100th anniversary of BSA charter gets congressional recognition

On major news sites and in both houses of the U.S. Congress, everyone seems to be talking about the BSA’s big anniversary.

One-hundred years ago this week, President Woodrow Wilson signed a bill granting federal incorporation to the Boy Scouts of America and protecting the BSA’s name and insignia.

Eagle Scouts in the U.S. Senate and U.S. House of Representatives introduced resolutions Wednesday to honor the historic event. (Two of the same Eagle Scouts who spoke at the Gathering of Eagles in March on Capitol Hill, I should add.)

And Time magazine was among the many news sites that published this-date-in-history stories commemorating the occasion. Read their piece here.

In the U.S. Senate

Distinguished Eagle Scout Mike Enzi, the senior senator from Wyoming, introduced the resolution in the Senate on June 15, 2016.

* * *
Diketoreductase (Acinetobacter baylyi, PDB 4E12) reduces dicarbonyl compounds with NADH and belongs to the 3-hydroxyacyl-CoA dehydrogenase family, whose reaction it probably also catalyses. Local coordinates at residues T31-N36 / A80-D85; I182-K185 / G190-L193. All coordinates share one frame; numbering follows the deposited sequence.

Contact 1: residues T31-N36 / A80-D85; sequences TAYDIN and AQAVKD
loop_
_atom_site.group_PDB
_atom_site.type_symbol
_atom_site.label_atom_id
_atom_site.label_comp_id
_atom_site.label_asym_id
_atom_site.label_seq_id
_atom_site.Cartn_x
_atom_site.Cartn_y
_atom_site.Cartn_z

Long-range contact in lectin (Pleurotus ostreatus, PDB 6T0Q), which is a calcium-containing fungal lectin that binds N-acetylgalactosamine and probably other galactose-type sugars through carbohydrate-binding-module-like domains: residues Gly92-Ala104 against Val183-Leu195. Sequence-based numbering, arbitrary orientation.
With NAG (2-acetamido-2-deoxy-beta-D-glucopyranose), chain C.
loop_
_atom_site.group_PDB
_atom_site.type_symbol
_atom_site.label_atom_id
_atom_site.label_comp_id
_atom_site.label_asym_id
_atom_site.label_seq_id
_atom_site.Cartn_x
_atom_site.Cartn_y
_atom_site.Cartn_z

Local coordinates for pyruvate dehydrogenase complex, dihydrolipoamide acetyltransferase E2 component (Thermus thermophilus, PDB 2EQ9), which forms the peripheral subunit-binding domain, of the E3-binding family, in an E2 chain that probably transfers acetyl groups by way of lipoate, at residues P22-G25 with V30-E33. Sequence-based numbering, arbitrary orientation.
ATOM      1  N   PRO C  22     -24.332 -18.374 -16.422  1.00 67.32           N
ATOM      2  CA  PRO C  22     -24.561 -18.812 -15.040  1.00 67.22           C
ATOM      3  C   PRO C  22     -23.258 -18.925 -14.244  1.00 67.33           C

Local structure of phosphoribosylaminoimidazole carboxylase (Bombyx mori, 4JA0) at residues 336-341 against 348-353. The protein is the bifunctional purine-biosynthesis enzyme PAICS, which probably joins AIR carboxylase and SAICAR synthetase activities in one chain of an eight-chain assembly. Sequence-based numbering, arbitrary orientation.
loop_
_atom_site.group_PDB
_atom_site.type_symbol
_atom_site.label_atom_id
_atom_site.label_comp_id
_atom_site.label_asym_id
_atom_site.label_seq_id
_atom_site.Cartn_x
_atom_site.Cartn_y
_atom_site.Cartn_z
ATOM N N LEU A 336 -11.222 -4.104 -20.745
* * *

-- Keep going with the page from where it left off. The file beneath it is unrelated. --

“The congressional charter has helped the Boy Scouts become one of the largest youth organizations in the United States,” he said. “In fact it is estimated that more than 110 million Americans have served as members within its ranks. Scouting offers those 110 million young people friendship, an opportunity to set positive goals and outdoor experiences. But above all, Scouting is about building character and service.”

In the U.S. House

Distinguished Eagle Scout Chris Collins, U.S. representative of New York and leader of the Congressional Scouting Caucus, has been a proud Scouter most of his life.

“The Boy Scouts of America have played a pivotal role in shaping millions of young lives across our country,” he said. “The values I learned as a Scout have formed the foundation of my beliefs and positioned me to succeed throughout my professional career.”

You can read the full resolution here (PDF).

On Twitter

Two tweets about the occasion:

About Bryan Wendell 3271 Articles
Bryan Wendell, an Eagle Scout, is the founder of Bryan on Scouting and a contributing writer.